I have a general methodological question. It might have been answered before, but I am not able to locate the relevant thread. I will appreciate pointers to possible duplicates.

(Here is an excellent one, but with no answer. This is also similar in spirit, even with an answer, but the latter is too specific from my perspective. This is also close, discovered after posting the question.)

The theme is, how to do valid statistical inference when the model formulated before seeing the data fails to adequately describe the data generating process. The question is very general, but I will offer a particular example to illustrate the point. However, I expect the answers to focus on the general methodological question rather than nitpicking on the details of the particular example.

Consider a concrete example: in a time series setting, I assume the data generating process to be $$ y_t=\beta_0 + \beta_1 x_t+u_t \tag{1} $$ with $u_t \sim i.i.N(0,\sigma_u^2)$. I aim to test the subject-matter hypothesis that $\frac{dy}{dx}=1$. I cast this in terms of model $(1)$ to obtain a workable statistical counterpart of my subject-matter hypothesis, and this is $$ H_0\colon \ \beta_1=1. $$ So far, so good. But when I observe the data, I discover that the model does not adequately describe the data. Let us say, there is a linear trend, so that the true data generating process is $$ y_t=\gamma_0 + \gamma_1 x_t+\gamma_2 t + v_t \tag{2} $$ with $v_t \sim i.i.N(0,\sigma_v^2)$.

How can I do valid statistical inference on my subject-matter hypothesis $\frac{dy}{dx}=1$?

  • If I use the original model, its assumptions are violated and the estimator of $\beta_1$ does not have the nice distribution it otherwise would. Therefore, I cannot test the hypothesis using the $t$-test.

  • If, having seen the data, I switch from model $(1)$ to $(2)$ and change my statistical hypothesis from $H_0\colon \ \beta_1=1$ to $H'_0\colon \ \gamma_1=1$, model assumptions are satisfied and I get a well-behaved estimator of $\gamma_1$ and can test $H'_0$ with no difficulty using the $t$-test.
    However, the switch from $(1)$ to $(2)$ is informed by the data set on which I wish to test the hypothesis. This makes the estimator distribution (and thus also inference) conditional on the change in the underlying model, which is due to the observed data. Clearly, the introduction of such conditioning is not satisfactory.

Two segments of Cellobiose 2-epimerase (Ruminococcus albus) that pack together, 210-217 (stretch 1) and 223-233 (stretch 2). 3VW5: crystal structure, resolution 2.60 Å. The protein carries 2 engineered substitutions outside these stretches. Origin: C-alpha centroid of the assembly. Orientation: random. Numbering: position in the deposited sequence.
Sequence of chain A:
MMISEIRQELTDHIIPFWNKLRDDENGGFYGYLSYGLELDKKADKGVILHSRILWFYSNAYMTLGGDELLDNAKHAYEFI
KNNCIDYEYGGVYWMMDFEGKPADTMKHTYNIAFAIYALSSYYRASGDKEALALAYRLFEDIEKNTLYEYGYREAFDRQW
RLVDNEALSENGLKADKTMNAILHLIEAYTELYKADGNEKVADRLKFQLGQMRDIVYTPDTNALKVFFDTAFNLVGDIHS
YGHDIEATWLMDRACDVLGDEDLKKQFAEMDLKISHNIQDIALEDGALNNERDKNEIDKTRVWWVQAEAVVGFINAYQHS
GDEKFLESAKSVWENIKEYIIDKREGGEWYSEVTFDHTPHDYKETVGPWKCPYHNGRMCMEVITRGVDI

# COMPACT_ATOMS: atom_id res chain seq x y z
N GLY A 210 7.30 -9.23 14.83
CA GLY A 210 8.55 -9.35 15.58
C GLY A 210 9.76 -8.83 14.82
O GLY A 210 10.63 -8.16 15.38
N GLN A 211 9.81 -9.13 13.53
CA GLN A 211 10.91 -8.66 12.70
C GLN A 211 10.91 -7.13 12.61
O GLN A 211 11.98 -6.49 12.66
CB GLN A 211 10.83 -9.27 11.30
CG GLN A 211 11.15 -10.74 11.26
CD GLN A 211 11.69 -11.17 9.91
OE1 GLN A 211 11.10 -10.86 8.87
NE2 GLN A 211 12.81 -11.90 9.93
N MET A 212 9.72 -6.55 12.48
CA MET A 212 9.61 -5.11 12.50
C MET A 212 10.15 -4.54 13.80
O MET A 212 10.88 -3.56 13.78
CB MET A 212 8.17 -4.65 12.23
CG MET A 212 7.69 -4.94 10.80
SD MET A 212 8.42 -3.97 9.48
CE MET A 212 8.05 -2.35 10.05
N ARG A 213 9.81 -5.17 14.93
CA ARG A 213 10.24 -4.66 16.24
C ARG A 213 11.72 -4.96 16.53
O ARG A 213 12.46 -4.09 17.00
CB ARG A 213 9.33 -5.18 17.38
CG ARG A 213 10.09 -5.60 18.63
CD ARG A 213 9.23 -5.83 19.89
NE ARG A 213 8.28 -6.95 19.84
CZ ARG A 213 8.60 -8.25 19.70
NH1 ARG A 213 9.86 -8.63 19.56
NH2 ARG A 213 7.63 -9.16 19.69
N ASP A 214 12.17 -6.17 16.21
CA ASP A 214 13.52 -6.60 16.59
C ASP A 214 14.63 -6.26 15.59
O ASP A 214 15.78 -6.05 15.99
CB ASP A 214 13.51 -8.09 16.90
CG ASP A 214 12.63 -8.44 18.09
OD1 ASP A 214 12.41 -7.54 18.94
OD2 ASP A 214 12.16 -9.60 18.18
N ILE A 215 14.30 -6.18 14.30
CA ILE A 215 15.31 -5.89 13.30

Is there a good way out? (If not frequentist, then maybe some Bayesian alternative?)

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    $\begingroup$ Your discomfort is endemic to classic approaches to awarding PhDs: careful hypothesis specification, followed by an empirical test and ending with descriptive causal inference. In this world, the short answer is, "no," there is no way out. However, the world is evolving away from that strict paradigm. For instance, in a paper in the AER last year titled Prediction Policy Problems by Kleinberg, et al, they make the case for data mining and prediction as useful tools in economic policy making, citing instances where "causal inference is not central, or even necessary." It's worth a look. $\endgroup$ Feb 24, 2017 at 19:23
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    $\begingroup$ In my view, the direct answer would have to be there is no way out. Otherwise, you would be guilty of the worst sort of data mining -- recasting the hypotheses to fit the data -- a capital offence in a strict, paradigmatic world. $\endgroup$ Feb 24, 2017 at 19:55
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    $\begingroup$ If I understand correctly, you are collecting data, then selecting a model and then testing hypotheses. I may be wrong, but it seems to me that the selective inference paradigm investigated by Taylor and Tibshirani (among others) could be related to your problem. Otherwise, comments, answers and linked answers to this question might be of interest. $\endgroup$
    – DeltaIV
    Mar 14, 2017 at 10:01
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    $\begingroup$ @DeltaIV, that is, when doing inference, I am not interested in the least false parameters as under P-consistency, but rather I am interested in the true ones (the true partial derivative of $y$ w.r.t. $x$). $\endgroup$ Mar 14, 2017 at 10:33
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    $\begingroup$ @RichardHardy, sure, despite being a stats grad student I don't really believe in inference anymore. It's a house of cards so fragile that it's unclear whether it's meaningful at all except in very strict and controlled circumstances. What is funny is that everyone knows this, but no one (well) cares. $\endgroup$
    – hejseb
    Mar 15, 2017 at 18:46

2 Answers 2


The way out is literally out of sample test, a true one. Not the one where you split sample into training and hold out like in crossvalidation, but the true prediction. This works very well in natural sciences. In fact it's the only way it works. You build a theory on some data, then you're expected to come up with a prediction of something that was not observed yet. Obviously, this doesn't work in most social (so called) sciences such as economics.

In the industry this works as in sciences. For instance, if the trading algorithm doesn't work, you're going to lose money, eventually, and then you abandon it. Cross validation and training data sets are used extensively in development and making a decision to deploy the algorithm, but after it's in production it's all about making money or losing. Very simple out of sample test.

  • $\begingroup$ Does that help estimate $\frac{\partial y}{\partial x}$? $\endgroup$ Mar 15, 2017 at 19:32